Deadhead

I’m loving summer. Every single day. I’m savoring it. Here in the Midwest we know that these long, hot days are an extravagance that is short lived. For me, summer means a lot, A LOT, of outdoor flowers. I love to plant them in beds, in pots, in all kinds of curious vessels. Each year I invest in more and more perennials that will come back time and time again. I love being outside tending to them, figuring out which ones need more shade, less water, more sun, etc. and then watching them flourish and grow once I’ve got it right.

All of my plants have different needs. I can’t treat them all the same or they won’t survive. I sometimes have to move them from place to place, finding the “right spot” for each one. I have to try watering daily or every other day or once a week, and let the plant show me when I’m doing it right. One of the essential tasks, with many of the varieties I have, is deadheading. After a flower blooms and then dies, I pinch the dead one off so a new one can bloom. This way the plant doesn’t expend valuable energy and nutrients where it doesn’t need to. Today I was outside, tending to a plant that is not doing well and it sparked some thoughts.

As I was pulling out the dead stems and pinching off the dead blooms, I started thinking that if someone were to look at this plant presently, you might not think much of it. You might think it was a lost cause. But you don’t realize that it looks BETTER now than it did 30 minutes ago before I pruned it. Don’t we so often judge people in the moment, when actually we don’t know their story? We don’t know what their life looked like 30 min ago, or 30 days ago or 3 years ago. They might seem like a lost cause, but maybe they are so much better than they were. A work in progress, as I remind all of my clients that we are. Maybe they were flourishing and suddenly, or gradually, what they needed to thrive was removed or diminished or changed. And now we see them at work, at Target, at church, diminished, undernourished, and we judge them, not knowing if it’s their best day or worst day or somewhere in between.

Also, with my plant, I have the advantage over the observer by knowing how beautiful this plant was when I bought it. It was gorgeous. Overflowing with beautiful blooms. I’ve seen the plant at it’s best. I know what it can look like when it gets what it needs. Unfortunately, it’s present state is my fault. I didn’t give it what it needed. I feel like it was needing more sun, and I have moved it to a place it will get that. Time will tell if I’m right. The signs were all there, dying leaves, fewer blooms, drooping stems, but even though I noticed, I didn’t change how I nurtured the plant until today. I know the potential this plant holds, and I wasn’t do my part to help it thrive.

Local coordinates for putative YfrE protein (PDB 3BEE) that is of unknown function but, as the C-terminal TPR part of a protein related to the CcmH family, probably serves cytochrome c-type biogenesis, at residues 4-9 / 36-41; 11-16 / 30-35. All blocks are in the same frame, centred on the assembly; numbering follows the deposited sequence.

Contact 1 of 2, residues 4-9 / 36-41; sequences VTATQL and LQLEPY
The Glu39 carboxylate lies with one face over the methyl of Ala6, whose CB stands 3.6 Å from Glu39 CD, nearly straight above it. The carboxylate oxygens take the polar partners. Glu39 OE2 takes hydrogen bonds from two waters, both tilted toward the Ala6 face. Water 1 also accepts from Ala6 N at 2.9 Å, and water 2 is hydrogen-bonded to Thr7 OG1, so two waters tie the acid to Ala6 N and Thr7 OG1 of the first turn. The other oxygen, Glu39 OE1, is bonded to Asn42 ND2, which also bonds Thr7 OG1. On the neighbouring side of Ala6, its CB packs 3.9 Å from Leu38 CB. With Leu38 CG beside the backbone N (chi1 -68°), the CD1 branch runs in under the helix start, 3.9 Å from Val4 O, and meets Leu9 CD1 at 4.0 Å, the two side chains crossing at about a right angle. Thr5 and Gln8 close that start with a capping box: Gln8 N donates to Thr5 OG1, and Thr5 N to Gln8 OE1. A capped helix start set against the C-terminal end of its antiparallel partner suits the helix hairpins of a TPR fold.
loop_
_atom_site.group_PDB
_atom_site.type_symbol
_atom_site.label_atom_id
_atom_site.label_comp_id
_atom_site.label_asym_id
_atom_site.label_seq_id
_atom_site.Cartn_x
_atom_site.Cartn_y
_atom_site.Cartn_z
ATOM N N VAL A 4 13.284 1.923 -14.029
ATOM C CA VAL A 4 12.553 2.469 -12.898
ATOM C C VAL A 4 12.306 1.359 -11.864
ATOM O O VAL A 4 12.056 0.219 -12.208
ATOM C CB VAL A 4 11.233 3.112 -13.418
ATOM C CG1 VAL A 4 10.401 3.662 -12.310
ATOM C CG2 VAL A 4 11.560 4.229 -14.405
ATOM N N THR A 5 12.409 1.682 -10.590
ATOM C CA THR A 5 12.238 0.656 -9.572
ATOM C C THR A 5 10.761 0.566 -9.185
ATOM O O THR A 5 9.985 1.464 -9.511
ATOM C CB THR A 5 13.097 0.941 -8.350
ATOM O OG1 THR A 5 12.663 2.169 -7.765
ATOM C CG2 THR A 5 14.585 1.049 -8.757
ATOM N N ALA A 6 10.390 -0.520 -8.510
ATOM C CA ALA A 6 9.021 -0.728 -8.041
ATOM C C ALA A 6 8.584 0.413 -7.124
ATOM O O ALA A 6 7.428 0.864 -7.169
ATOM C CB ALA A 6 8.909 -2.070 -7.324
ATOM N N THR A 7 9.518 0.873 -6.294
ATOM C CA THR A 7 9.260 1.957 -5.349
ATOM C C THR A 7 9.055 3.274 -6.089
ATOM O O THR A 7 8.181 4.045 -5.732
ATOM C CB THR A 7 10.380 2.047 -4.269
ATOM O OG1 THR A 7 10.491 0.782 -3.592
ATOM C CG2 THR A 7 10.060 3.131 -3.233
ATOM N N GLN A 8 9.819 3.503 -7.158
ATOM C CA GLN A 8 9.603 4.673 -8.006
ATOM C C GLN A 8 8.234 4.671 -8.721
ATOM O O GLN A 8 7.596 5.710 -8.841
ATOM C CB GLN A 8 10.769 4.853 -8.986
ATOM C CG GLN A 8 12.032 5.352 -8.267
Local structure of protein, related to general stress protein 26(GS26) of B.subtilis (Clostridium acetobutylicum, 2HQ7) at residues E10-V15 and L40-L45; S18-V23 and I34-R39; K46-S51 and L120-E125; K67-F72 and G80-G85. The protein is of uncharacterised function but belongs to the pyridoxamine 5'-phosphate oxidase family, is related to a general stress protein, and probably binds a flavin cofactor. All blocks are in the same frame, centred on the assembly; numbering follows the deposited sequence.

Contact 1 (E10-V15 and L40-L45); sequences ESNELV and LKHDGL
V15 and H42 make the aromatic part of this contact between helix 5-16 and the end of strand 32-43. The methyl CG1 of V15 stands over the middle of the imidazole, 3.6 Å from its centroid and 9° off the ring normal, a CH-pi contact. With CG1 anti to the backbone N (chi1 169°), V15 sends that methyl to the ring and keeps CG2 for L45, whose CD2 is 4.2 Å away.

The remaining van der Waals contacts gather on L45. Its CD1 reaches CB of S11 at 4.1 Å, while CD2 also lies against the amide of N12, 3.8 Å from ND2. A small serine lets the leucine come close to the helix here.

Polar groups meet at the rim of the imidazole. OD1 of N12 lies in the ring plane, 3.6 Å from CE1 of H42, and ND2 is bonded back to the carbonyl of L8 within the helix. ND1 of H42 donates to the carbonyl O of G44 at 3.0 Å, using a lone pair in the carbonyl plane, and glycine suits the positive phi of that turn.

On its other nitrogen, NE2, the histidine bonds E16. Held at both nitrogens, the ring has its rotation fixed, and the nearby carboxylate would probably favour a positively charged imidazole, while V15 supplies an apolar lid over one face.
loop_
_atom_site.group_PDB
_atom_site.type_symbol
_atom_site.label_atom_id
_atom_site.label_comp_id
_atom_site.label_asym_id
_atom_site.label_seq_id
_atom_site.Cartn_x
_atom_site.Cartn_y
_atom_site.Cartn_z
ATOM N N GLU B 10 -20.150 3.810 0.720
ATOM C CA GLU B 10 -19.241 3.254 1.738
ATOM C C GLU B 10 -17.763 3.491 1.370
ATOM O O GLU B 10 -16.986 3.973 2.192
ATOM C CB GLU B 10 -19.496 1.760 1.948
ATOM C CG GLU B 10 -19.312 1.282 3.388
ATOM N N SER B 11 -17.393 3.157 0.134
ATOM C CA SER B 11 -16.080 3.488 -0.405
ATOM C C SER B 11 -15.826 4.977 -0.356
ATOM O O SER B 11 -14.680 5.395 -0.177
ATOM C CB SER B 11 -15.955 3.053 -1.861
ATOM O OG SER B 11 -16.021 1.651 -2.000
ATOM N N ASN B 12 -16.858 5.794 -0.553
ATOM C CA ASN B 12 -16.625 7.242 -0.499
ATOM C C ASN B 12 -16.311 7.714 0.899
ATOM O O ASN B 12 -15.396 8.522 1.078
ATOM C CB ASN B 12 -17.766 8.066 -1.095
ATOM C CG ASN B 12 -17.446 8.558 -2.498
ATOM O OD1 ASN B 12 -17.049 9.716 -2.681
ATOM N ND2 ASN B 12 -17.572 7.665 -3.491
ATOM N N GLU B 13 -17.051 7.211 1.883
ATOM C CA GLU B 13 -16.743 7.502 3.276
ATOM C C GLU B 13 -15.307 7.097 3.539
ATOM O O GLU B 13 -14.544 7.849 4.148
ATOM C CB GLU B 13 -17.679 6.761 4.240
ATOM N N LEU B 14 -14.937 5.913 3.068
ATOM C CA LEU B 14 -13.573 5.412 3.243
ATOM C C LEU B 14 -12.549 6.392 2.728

Have you ever watched a relationship or a person slowly display all the signs that it wasn’t getting what it needed, and didn’t take time to nurture it? You know the potential it holds, you used to be happy with your partner, you used to be great friends with someone. You have to invest the time to find out what is missing, and then adjust your care so that it thrives again. If the right care is given, the relationship or person can often bloom again. It can come back to life before your eyes. But you have to be curious, and work, and be willing to admit you are doing something that isn’t working

Sometimes I buy plants on clearance. I call these my Charlie Brown plants. They usually look pretty bad. I enjoy the challenge of seeing if I can revive them. The reward is pretty sweet if I can figure out it’s needs and bring it back to life.  But much of that work is guessing. As humans, we can tell others what we need. We can reach out and say, “Hey! I’m not getting what I need.” We can ask for help. But it’s hard sometimes. For so many reasons. I want to encourage you to reach out if you are not getting what you need. I want to encourage you to invest if someone around you is showing signs of neglect or not getting what they need to bloom. We can’t bloom where we are planted without care.

“In the garden of love, flowers don’t die.”
― Nitya Prakash

 

 

 

 

 

 

 

 

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